Westport hairstylist styles models’ hair during World Fashion Weeks


WESTPORT — Models strut, cameras flash, music blasts, onlookers cheer — fashion week is known the world over, where established and emerging designers show off their latest dresses, handbags, casual wear, high sewing and beyond.

Creative Director and Owner of Artistex Fair and Spa Odete Da Silva went backstage to style hair for this year’s New York, Milan and Paris fashion weeks. She’s no stranger to New York Fashion Week, but this year she took charge of her own team and flew halfway around the world to shows in Milan and Paris.

DaSilva has been a stylist for 28 years. In 2018, she won gold at the Goldwell Color Zoom contest, earning her ties to a team for New York Fashion Week.

This season, DaSilva has been one of the main stylists for Global Fashion Collectivewhich is a platform for designers to showcase their works.

“As a lead, I can decide and produce exactly what’s going to hit that runway, but I also take into account that it’s a fashion show,” DaSilva said. “We definitely don’t want the hair to be the only thing scrolling down the runway.”

DaSilva said she was working with the designers to determine the look. Some hairstyles are creative, while others are muted, depending on outfits.

In New York, his team consisted of 24 members. She took seven core team members to Milan and Paris.

Stylists only have about an hour to an hour and a half to complete looks for 35 to 52 models. The timing depends on the punctuality of the makeup, manicure, wardrobe and rehearsal teams, as well as the models.

“One thing I’m very, very adamant about is not being late,” DaSilva said. “You don’t want to be the only team everyone is waiting for.”

Depending on the designer, hairstyles are either chosen weeks in advance or just before the show, she said.

She said hair should complement outfits.

“It’s amazing to know that you can play a role in this and see it all scroll down the track,” DaSilva said.

DaSilva compared it to hairdressing in a salon — or “behind the chair,” as she put it.

“That person must wake up and want to live in that hair every day,” she said. “While on the runway, it’s much more of a production. This model knows they’re walking everyone’s creation on the runway.”

DaSilva also said that the style of the runway is artistic, as the hairstylists collaborate with the designers and other artists, as well as what the host scene wants to see.

Fashion weeks in Milan and Paris are different from those in New York, DaSilva said. In Milan, the community gathers to celebrate it.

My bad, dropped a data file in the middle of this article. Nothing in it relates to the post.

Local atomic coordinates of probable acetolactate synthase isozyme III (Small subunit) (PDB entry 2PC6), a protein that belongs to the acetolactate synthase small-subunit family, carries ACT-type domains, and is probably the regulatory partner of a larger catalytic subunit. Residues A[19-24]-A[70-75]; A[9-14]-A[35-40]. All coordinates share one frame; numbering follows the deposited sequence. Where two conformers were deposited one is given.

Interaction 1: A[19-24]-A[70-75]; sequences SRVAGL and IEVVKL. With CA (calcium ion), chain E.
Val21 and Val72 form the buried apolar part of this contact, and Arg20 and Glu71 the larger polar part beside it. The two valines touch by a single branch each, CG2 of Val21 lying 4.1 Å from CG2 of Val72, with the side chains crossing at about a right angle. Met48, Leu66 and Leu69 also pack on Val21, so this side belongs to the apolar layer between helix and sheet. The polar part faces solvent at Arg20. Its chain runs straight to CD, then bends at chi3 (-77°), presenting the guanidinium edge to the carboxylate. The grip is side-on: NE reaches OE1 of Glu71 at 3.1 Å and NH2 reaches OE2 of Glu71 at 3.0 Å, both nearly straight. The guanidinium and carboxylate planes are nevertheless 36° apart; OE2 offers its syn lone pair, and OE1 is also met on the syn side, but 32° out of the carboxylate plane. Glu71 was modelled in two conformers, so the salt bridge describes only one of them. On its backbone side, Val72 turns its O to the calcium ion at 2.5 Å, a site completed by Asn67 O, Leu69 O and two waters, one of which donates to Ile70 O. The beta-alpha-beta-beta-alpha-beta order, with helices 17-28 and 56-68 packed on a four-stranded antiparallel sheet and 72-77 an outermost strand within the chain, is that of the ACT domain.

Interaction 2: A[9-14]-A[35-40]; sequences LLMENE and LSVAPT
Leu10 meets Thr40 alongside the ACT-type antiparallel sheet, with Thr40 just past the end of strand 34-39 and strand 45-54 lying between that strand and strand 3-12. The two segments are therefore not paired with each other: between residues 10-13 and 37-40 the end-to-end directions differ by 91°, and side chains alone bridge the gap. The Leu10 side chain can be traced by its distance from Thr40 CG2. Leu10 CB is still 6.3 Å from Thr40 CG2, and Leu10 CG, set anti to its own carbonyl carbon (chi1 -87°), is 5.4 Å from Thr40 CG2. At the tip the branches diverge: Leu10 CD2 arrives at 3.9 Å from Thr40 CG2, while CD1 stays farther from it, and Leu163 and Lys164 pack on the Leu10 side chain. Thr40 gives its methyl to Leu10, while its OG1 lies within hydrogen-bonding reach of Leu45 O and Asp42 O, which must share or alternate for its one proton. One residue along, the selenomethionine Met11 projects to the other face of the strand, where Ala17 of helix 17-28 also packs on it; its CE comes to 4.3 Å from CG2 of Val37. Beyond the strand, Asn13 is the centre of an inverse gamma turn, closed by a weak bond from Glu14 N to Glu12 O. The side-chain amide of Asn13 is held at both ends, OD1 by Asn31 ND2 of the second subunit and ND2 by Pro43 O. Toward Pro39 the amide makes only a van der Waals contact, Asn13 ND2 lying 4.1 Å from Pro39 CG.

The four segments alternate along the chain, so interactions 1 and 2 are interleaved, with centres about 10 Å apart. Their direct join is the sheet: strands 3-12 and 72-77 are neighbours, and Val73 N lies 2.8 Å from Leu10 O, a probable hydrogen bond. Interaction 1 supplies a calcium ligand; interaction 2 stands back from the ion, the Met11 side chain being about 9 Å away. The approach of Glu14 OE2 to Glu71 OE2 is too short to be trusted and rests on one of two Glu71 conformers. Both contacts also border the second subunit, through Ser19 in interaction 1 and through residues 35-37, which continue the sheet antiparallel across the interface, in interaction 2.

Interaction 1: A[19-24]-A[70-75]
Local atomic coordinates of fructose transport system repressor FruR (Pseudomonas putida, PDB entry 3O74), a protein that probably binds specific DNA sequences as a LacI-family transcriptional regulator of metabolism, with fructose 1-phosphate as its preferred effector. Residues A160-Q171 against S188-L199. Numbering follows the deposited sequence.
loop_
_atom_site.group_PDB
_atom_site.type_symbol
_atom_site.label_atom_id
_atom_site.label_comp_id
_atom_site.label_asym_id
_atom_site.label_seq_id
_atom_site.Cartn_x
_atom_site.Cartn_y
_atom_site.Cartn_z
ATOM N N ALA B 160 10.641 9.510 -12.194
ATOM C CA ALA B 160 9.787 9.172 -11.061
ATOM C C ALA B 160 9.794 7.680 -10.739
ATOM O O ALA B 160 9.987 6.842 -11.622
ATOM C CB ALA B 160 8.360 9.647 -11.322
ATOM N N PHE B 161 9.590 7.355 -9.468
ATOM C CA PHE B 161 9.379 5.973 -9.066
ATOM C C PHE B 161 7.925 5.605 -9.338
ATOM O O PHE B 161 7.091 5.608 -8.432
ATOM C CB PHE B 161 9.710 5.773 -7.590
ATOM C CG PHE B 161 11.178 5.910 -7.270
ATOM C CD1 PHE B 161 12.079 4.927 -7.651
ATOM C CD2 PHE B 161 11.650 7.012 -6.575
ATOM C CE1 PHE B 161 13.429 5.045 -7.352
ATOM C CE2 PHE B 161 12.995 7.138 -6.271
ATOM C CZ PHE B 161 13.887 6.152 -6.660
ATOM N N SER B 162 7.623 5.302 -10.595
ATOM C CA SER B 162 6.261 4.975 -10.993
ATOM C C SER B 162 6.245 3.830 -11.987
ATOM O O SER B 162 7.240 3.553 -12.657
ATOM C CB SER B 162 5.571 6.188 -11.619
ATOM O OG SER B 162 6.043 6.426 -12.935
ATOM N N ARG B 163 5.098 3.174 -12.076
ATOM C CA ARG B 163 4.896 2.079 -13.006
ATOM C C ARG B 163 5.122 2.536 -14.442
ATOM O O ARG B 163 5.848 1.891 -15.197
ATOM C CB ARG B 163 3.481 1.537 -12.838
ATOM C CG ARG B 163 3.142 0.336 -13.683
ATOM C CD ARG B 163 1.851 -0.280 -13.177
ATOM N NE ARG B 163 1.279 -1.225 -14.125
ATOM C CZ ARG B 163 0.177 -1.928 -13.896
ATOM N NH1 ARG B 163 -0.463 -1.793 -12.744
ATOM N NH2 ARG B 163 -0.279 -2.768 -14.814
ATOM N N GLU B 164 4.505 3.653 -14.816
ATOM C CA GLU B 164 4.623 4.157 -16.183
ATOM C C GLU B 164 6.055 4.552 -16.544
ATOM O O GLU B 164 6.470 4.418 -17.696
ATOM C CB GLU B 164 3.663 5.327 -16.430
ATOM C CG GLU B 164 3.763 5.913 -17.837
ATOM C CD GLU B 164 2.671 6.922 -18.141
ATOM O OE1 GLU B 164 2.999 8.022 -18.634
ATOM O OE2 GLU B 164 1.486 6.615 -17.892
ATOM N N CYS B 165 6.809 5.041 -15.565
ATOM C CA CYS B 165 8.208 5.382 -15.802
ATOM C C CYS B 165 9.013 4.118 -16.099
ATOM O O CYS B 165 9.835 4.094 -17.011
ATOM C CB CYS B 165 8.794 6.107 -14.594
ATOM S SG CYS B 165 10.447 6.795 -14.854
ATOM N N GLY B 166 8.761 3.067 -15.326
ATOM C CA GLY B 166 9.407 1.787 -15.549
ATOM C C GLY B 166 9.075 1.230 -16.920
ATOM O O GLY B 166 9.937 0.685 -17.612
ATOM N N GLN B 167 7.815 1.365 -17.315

“It really blew my mind that this was a community event,” DaSilva said. “Whether they were actually physically involved or not, it didn’t matter. They all supported each other, as a community, with how Fashion Week worked.”

DaSilva said in New York it’s all over the city and there’s a schedule. In Milan and Paris, she says, it’s more of a secret of what designers are going to show and where they will be.

“For us, the first time we saw it was amazing because we just didn’t know what to expect,” she said.

This year, the stages of the Global Fashion Collective welcomed designers including Dryden Sereda, Gabrielle Champault, Carlton Jones and LUNALEE.

DaSilva said the texture came back to the hair during this season, which was the spring collection. The hair was natural and flowing with bends, which she says will become popular, rather than neat hairstyles. In recent years, slicked back hair and pulled back ponytails have been popular on the runway.

She also predicted that pigtails, side ponytails and bangs could become popular with younger generations.

“I was just happy to see that the texture was finally available,” DaSilva said.

DaSilva plans to continue participating in fashion weeks, especially next season’s in February and March, showcasing looks for fall 2023. This will include New York, London, Milan and Paris, and her team will be bigger.

“Everyone is so supportive of what everyone else needs to do,” DaSilva said of working behind the scenes with other stylists. “There is no such thing.”

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